This created more than a bit of....excitement. Many Class B and Class C hams hustled to get their Advanceds, and full privileges, before the door closed at the end of 1952. Only a few went for the Extra.

    But then, in mid-December 1952, just as the changes were about to go into effect, FCC reversed itself and gave full privileges to all US hams except Novices and Technicians, effective mid February 1953. All of a sudden, there was no operational reason to go beyond General or Conditional. FCC closed off Advanced to new issues, as planned.

    Btw, while ARRL supported the addition of Novice and Technician, they OPPOSED the Extra in 1951. Their stated position was that if the Advanced was "too easy", all FCC had to do was beef up the written test for that license. The Extra was the work of two small lobbying groups who disappeared soon after the restructuring.

    You can imagine that more than a few hams who had worked and hustled to get their Class A/Advanced or Extra tickets were more than a little sore that their licenses carried no more privileges than a General or Conditional.

    That wasn't the end, either. Within a short time (1954?), FCC announced that all routine Novice and Technician exams would be "by mail". They also reduced the "Conditional distance" from 125 to 75 miles, and removed the "retest if you move closer" requirement. About that time, we got 15 meters as a ham band, and the 'phone bands were widened on some bands. 40 got a 'phone subband then too - and it was open to all except Novices and Technicians.

    So by the early 1950s it was possible to get full amateur privileges with a Conditional license, earned by taking the test with a single volunteer examiner, whose requirements were rather minimal. A Conditional could move anywhere and not have to retest, and could renew the license indefinitely.

    The number of US hams in the early 1950s was about 100,000. By the early 1960s it was over 250,000. Most hams in the early 1960s were relative newcomers, who did not know the history. Many thought that Generals and Conditionals had ALWAYS had full privileges - and that full privileges were theirs by right, forever. The idea of losing anything did not sit well with them.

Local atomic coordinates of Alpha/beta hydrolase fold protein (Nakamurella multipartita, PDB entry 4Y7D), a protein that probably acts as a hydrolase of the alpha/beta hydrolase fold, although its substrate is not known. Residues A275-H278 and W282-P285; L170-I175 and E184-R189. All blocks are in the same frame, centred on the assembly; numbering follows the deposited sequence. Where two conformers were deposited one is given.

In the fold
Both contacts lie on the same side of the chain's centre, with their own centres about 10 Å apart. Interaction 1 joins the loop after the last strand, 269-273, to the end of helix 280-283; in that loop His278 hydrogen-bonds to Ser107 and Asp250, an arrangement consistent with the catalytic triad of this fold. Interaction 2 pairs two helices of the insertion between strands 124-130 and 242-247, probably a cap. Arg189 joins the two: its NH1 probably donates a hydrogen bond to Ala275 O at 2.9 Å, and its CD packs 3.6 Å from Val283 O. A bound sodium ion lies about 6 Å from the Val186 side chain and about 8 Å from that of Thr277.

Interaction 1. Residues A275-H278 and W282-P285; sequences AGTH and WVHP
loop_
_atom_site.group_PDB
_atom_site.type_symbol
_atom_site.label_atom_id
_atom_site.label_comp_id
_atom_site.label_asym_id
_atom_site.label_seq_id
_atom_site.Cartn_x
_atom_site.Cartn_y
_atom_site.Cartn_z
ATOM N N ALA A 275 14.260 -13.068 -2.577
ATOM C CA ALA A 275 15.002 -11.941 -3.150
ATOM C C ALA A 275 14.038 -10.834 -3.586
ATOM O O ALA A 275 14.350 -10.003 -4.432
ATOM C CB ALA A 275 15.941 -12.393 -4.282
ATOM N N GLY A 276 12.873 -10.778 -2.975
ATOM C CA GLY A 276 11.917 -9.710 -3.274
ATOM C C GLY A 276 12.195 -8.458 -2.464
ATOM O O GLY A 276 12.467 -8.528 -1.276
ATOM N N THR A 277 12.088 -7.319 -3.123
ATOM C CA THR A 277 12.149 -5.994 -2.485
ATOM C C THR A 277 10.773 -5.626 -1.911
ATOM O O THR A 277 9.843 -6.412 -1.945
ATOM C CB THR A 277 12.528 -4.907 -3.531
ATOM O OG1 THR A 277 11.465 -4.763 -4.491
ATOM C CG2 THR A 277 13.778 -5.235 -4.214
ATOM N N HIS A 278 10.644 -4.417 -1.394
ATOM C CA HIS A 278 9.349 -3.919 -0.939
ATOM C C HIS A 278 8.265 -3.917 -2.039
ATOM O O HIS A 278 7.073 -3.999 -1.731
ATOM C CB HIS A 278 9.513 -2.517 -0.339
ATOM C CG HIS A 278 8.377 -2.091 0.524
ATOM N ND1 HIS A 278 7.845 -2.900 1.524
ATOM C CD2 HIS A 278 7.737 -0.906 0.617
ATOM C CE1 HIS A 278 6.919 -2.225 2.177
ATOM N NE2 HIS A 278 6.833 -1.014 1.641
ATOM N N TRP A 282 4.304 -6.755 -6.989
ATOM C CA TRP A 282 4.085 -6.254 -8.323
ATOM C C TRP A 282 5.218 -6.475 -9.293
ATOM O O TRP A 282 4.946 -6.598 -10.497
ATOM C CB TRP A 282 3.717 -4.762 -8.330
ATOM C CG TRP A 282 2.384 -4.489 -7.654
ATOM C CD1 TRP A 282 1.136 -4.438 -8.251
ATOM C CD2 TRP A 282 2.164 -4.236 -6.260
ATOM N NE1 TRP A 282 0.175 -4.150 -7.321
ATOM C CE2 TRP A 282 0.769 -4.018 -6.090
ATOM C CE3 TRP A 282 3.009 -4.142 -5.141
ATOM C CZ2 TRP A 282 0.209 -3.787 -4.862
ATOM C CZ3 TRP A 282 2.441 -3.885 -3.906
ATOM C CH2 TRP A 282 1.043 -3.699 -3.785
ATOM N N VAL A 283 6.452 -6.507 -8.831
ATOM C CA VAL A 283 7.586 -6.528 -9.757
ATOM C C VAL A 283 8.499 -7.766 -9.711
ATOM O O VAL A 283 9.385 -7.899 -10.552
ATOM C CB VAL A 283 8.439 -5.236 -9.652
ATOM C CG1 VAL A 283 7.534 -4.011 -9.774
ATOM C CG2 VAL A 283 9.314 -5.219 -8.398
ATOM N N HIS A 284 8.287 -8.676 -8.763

The original 1963 ARRL proposal for incentive licensing was simple:

    1) Reopen the Advanced to new issues.

    2) Same requirements as before 1953. The Advanced written test could be created by splitting the existing Extra written test into two elements.

    3) No additional code test.

    4) Advanceds and Extras get full privileges. Generals and Conditionals have no voice privileges between 2.5 and 25 MHz.

    5) New rules to go into effect a considerable time after being announced, to allow time for upgrading.

    IOW, under the 1963 ARRL proposal, existing Generals would just have to take 1 more written test to retain full privileges.

    This proposal sparked at least 10 others, and the final incentive licensing changes were a mish-mash of ideas from several of them.

    The end result was that for more than 15-1/2 years (Feb 1953 to November 1968) there were six US license classes (Novice, Technician, General (old Class B), Conditional (old Class C), Advanced (old Class A), Extra). And four of those classes had full privileges (General, Conditional, Advanced, Extra).
     
  7. G0JUR

    G0JUR Ham Member QRZ Page

    apart from the fridge do you know what they mean when they use the word smeg??
     
  8. KK4ZYM

    KK4ZYM Premium Subscriber QRZ Page

    We probably don't need to squirt that can of cheese.
     
    WZ7U and G0JUR like this.
  9. N2EY

    N2EY Ham Member QRZ Page

    Yes - that's what makes it so funny.
     
    WZ7U and G0JUR like this.
  10. W3WN

    W3WN Ham Member QRZ Page

    Social Media Expert or Guru?
    Shanghai Media & Entertainment Group?
    The utility in Monaco that provides gas and electricity?
    The GNOME menu editor?